Sara Routhier, Managing Editor and Outreach Director, has professional experience as an educator, SEO specialist, and content marketer. She has over five years of experience in the insurance industry. As a researcher, data nerd, writer, and editor she strives to curate educational, enlightening articles that provide you with the must-know facts and best-kept secrets within the overwhelming world o...

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Joel Ohman is the CEO of a private equity-backed digital media company. He is a CERTIFIED FINANCIAL PLANNER™, author, angel investor, and serial entrepreneur who loves creating new things, whether books or businesses. He has also previously served as the founder and resident CFP® of a national insurance agency, Real Time Health Quotes. He also has an MBA from the University of South Florida. ...

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Reviewed by Joel Ohman
Founder, CFP®

UPDATED: Nov 18, 2011

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Former Google executive David Merill is now trying his run at payday lending, according to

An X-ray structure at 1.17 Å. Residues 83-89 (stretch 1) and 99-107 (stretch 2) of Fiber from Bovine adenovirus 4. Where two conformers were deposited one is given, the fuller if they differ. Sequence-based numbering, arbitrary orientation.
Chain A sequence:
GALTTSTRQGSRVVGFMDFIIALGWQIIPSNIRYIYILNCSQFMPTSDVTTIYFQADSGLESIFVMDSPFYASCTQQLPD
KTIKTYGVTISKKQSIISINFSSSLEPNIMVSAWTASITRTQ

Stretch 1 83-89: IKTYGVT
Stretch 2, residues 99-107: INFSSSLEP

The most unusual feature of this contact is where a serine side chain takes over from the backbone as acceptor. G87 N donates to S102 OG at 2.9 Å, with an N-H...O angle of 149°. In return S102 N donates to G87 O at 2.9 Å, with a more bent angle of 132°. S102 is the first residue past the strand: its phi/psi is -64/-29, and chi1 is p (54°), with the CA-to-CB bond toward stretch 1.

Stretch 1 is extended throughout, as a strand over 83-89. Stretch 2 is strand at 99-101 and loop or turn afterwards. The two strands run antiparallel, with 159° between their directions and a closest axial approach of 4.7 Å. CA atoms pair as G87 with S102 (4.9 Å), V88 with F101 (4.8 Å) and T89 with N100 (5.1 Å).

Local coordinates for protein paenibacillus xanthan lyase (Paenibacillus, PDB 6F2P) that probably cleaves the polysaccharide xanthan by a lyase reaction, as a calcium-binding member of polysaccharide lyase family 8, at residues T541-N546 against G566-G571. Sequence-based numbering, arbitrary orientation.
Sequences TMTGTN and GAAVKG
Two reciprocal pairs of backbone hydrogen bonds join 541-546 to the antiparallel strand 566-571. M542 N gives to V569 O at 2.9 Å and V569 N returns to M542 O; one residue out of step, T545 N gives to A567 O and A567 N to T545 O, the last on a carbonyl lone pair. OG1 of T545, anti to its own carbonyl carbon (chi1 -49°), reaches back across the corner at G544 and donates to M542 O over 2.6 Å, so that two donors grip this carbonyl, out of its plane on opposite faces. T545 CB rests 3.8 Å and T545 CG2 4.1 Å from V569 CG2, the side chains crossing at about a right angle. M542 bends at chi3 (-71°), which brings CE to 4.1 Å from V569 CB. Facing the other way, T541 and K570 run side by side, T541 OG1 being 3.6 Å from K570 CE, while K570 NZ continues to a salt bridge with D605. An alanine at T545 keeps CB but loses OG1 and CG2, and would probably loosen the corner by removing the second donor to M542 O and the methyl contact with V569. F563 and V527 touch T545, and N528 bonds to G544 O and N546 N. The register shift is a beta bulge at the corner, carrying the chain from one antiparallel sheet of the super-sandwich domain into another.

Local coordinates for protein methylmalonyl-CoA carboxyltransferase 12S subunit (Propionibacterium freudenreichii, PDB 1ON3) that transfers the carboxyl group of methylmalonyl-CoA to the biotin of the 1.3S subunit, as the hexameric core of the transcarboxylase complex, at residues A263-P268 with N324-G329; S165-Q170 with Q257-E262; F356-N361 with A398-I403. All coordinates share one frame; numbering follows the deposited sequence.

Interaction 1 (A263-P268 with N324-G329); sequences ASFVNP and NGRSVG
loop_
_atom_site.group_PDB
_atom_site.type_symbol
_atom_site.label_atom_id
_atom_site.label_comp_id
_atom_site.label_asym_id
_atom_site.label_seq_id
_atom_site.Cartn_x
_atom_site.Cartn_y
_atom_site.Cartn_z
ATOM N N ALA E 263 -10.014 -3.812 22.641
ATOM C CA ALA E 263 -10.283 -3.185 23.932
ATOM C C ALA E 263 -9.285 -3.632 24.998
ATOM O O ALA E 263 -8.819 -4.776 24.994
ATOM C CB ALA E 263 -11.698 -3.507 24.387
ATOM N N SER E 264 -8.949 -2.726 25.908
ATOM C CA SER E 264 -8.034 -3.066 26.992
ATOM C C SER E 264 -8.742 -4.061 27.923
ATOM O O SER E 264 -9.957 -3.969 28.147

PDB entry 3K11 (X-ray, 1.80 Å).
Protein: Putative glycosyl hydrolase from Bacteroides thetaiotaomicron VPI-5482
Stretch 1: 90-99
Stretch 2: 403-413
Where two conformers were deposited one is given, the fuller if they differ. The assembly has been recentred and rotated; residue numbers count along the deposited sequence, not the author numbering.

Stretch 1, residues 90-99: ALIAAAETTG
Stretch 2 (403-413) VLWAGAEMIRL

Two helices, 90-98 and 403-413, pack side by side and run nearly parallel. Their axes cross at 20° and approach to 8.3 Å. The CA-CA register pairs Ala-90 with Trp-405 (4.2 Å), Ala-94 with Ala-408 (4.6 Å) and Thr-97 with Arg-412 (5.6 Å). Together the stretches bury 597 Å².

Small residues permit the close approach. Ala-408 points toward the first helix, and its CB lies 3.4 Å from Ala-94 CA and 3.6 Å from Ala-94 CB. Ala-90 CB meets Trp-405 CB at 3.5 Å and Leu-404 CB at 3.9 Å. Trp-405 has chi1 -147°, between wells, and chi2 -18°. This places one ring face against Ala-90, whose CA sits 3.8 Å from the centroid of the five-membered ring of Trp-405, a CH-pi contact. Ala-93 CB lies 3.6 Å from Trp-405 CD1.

His new site,, “uses some fairly high-level Google-esque algorithms to assess its borrowers’ creditworthiness,” according to DailyFinance.


From using traditional factors like payment history to exploring new frontiers that Merill feels are revealing, such as a borrower’s cell phone plan, Zestcash hopes to gauge a borrower’s likeliness of paying a loan back.


But Merill is receiving a lot of criticism for venturing into what many see as a questionable business.


Payday loans have been the recipient a lot of ill-attention in recent years, particularly by politicians looking to pass legislation limiting loans’ high interest rates.


“As high unemployment and falling wages continue to push more Americans into poverty, financial innovators like Merrill are on the lookout for new ways to milk profits out of this demographic,” says Huffington Post reporter Catherine New.


Merill’s website defends itself by claiming Zestcash loans are not payday loans.The site claims its borrowers set their own payment, can make small payments over time, and offers rates up to 50 percent lower than most payday lenders.


But ultimately its loans still have an annual percentage rate (APR) of nearly 400 percent—very similar to that of payday loans.


Zestcash loans’ APR then rises if a borrower is late on payment since late fees are administered.


Currently, Zestcash loans are only available to those states with no maximum interest rate: Missouri, Utah, Idaho and South Dakota.